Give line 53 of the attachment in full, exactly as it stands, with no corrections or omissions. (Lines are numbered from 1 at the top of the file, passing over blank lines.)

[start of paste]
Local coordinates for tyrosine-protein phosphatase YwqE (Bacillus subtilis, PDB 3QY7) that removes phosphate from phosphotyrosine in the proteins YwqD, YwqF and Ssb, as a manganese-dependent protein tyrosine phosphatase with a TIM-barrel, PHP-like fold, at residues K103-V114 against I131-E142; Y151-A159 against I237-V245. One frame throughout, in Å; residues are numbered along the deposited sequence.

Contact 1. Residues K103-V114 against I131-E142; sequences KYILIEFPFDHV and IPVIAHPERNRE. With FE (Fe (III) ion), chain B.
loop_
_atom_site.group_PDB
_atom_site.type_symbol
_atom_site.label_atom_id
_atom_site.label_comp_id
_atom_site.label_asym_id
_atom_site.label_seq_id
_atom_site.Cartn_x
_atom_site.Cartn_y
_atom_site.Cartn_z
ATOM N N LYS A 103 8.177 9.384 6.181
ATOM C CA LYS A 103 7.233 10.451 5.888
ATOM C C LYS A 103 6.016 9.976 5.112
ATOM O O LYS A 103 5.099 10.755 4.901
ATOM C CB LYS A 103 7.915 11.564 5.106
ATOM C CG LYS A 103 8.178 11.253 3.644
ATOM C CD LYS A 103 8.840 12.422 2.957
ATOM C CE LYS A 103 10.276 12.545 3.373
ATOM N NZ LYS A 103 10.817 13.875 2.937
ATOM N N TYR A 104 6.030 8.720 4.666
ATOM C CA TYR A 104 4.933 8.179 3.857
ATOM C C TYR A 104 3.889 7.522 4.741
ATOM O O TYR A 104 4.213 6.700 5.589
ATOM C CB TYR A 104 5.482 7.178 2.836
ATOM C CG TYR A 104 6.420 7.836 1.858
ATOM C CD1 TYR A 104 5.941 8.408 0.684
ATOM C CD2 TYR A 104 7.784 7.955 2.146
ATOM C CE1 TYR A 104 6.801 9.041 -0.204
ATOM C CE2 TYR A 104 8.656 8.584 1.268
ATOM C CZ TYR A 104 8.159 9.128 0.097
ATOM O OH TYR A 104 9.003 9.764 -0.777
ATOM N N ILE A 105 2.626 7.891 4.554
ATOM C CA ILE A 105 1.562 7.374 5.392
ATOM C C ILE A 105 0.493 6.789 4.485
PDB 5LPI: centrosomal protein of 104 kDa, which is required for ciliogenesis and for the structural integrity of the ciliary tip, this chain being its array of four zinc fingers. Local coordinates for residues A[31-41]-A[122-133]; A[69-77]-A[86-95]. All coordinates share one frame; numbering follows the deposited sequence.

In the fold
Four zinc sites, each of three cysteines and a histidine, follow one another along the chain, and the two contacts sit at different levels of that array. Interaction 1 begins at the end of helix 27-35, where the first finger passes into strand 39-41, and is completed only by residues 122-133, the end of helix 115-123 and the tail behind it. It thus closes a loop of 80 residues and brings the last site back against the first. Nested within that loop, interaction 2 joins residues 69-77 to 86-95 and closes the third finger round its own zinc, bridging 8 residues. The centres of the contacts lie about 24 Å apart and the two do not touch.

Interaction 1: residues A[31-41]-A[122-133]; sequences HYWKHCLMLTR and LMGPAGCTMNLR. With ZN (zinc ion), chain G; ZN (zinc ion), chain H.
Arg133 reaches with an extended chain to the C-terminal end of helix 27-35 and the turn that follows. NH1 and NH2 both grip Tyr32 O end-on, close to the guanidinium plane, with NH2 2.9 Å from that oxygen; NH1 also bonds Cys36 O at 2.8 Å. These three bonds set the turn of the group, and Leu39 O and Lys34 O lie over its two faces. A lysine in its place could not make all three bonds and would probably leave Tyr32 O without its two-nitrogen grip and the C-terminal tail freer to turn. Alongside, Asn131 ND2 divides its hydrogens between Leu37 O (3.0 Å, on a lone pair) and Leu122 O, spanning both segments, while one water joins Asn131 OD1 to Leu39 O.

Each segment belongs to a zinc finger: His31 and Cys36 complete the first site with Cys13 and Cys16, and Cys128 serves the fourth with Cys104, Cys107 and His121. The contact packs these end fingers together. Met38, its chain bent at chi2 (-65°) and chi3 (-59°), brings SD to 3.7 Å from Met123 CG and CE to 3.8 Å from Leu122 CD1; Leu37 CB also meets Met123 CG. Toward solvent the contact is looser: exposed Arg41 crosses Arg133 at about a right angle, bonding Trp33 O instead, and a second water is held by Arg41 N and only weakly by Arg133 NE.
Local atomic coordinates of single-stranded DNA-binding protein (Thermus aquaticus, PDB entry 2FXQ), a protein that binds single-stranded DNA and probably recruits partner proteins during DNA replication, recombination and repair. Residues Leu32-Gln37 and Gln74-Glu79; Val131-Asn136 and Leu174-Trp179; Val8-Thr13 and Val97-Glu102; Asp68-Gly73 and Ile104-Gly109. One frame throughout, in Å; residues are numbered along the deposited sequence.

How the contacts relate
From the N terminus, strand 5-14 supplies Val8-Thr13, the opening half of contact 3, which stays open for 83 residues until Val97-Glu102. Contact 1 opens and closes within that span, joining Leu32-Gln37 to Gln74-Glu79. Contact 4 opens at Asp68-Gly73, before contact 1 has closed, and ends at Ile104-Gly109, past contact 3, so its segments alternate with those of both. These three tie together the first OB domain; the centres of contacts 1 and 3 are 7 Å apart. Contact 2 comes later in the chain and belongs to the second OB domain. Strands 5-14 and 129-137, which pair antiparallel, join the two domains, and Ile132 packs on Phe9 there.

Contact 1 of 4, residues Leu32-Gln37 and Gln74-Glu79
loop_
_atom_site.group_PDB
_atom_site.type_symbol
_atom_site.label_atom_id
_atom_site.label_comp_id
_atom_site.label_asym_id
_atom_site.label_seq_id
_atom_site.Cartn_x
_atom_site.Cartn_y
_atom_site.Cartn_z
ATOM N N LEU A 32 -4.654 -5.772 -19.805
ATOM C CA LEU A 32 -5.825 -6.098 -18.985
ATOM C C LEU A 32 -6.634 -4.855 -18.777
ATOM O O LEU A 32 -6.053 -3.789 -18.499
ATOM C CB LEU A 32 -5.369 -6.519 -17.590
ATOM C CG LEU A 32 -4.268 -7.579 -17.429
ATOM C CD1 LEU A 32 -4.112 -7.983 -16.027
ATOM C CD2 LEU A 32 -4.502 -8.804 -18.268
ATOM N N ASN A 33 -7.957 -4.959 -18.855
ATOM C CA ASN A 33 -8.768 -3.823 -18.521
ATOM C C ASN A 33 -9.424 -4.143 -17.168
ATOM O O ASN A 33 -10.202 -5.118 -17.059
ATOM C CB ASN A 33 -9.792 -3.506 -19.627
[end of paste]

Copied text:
_atom_site.label_seq_id